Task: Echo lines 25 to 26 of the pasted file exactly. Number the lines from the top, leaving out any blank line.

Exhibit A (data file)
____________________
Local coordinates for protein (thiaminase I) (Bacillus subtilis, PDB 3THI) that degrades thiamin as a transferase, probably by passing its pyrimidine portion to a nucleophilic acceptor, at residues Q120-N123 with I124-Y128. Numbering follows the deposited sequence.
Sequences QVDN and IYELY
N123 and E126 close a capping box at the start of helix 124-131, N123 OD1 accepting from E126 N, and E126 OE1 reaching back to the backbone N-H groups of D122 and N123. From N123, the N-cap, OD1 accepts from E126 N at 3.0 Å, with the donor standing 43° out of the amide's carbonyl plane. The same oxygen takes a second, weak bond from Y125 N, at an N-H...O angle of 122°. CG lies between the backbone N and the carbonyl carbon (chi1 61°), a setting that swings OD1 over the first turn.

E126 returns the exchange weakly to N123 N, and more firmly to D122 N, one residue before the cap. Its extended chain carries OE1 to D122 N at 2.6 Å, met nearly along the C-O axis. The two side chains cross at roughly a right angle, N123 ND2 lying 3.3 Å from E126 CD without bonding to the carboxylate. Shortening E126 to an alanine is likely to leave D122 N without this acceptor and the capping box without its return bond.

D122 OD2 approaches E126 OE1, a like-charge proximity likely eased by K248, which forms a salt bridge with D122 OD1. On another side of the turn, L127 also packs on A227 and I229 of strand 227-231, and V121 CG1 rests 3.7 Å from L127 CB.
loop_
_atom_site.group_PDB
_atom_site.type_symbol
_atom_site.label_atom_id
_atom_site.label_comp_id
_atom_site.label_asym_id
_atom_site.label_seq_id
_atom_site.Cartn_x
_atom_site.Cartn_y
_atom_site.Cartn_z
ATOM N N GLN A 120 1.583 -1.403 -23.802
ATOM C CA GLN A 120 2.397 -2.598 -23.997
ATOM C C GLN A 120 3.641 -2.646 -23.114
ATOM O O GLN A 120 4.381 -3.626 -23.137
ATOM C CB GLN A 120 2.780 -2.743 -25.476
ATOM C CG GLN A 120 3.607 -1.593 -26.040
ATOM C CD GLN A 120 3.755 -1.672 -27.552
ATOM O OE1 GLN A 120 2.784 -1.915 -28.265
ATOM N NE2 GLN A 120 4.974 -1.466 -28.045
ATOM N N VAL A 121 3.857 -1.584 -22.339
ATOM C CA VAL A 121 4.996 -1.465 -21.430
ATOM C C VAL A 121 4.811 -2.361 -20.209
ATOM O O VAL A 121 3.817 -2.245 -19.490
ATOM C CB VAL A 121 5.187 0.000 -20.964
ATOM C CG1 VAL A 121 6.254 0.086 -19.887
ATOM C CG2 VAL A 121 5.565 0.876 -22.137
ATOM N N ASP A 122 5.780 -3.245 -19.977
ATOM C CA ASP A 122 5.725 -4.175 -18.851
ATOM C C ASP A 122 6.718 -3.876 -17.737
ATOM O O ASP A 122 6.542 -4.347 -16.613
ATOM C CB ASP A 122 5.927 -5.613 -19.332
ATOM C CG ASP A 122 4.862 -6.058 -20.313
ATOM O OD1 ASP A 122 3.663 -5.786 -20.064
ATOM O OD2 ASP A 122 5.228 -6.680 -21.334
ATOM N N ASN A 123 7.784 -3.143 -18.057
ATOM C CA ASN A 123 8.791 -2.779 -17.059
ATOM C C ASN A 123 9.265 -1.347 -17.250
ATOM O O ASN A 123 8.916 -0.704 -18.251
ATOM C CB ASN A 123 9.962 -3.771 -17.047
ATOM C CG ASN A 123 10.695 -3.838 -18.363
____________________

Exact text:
ATOM N N VAL A 121 3.857 -1.584 -22.339
ATOM C CA VAL A 121 4.996 -1.465 -21.430